Product brochures from the secretive Gamma Group, a German-based company that makes surveillance equipment for law enforcement, have supposedly been leaked online. The brochures were published anonymously and their authenticity has not been verified, but they appear to explain some of Gamma's cutting-edge spy gear in further detail than was known before.

If real, this is James Bond-level stuff. One of the products is a body-worn device that can capture the unique identifier of a person's cell phone and use that to track the target's whereabouts. Another device, described by Ars Technica, can monitor the target's text messages and even deny service to phones that use the GSM network without alerting the target user. Other devices allow for live monitoring of calls.

This is James Bond-level stuff

The documents also describe Gamma's flagship spyware product, FinFisher, which is basically PRISM-lite for state and local law enforcement (and possibly the Australian Federal Police). Various products in the FinFisher suite can allegedly capture user names and passwords, monitor Skype calls, remotely turn on and record audio from the target computer's microphone, and even watch a target's screen in real time.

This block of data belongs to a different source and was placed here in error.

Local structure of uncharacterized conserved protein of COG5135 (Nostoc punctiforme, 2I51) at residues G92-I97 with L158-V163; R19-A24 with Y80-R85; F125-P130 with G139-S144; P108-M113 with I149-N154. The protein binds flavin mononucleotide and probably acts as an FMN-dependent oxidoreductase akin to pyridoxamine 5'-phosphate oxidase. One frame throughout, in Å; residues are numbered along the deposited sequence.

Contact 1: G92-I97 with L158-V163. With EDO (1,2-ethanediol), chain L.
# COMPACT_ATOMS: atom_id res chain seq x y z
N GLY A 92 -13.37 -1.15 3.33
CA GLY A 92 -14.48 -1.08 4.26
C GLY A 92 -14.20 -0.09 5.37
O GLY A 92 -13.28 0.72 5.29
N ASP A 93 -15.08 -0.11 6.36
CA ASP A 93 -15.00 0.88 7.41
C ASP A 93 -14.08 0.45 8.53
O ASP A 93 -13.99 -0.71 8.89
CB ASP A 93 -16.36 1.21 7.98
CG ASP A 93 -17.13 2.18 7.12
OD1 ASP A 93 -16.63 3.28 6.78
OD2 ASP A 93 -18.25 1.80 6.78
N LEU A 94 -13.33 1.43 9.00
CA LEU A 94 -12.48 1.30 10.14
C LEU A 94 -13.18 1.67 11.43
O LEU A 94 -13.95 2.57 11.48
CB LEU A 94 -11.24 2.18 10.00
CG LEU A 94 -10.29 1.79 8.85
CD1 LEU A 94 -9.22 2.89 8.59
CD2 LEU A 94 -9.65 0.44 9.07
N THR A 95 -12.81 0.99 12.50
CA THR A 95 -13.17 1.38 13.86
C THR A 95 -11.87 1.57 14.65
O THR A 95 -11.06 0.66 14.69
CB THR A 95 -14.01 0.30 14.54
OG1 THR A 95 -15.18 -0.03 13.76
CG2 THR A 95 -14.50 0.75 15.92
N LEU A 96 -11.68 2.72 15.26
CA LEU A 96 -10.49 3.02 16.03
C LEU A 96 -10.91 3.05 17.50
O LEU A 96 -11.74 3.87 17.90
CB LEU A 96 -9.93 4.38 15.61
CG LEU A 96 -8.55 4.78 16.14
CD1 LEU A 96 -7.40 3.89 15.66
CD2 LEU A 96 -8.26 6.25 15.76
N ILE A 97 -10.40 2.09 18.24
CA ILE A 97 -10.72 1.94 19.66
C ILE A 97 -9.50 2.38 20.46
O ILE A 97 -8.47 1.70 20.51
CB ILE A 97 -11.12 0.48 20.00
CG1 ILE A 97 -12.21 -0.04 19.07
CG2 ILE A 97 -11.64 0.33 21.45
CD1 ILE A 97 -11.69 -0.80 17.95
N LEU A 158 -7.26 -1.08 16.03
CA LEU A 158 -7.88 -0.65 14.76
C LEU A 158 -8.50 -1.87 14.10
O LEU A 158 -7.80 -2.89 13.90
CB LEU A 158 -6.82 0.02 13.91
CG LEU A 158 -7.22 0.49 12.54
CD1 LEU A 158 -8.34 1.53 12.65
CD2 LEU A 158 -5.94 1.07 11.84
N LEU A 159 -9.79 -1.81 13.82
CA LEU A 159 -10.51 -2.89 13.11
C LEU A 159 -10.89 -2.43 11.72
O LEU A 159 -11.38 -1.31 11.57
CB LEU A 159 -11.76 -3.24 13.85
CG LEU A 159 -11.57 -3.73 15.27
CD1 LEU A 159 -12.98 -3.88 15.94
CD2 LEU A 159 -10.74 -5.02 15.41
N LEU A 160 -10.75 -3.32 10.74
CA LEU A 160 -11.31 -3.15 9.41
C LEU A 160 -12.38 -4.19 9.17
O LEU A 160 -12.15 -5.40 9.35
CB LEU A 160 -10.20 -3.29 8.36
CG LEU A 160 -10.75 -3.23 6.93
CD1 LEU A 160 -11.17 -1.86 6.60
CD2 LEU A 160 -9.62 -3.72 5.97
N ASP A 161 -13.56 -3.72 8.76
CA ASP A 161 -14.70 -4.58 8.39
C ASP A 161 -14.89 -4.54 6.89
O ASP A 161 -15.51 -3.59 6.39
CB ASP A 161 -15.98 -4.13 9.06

Gamma Group, along with its partner Elaman GmbH, is a pioneer in the relatively new market for commercial hacking software. Gamma's products allow law enforcement to hack into targets' computers and cell phones. They use many of the same techniques that sparked outrage in the context of the National Security Agency's PRISM program and in some cases go even further. According to the new documents, the company even offers training courses such as "FinTraining Intensive Basic Hacking Course."

FinFisher and Gamma are getting more scrutiny as the company grows, however. The University of Toronto's Citizen Lab identified FinFisher command and control centers in 11 countries. The software has been criticized for being used to target human rights activists, and the original source for the leaked documents has been pulled down due to the influx of traffic.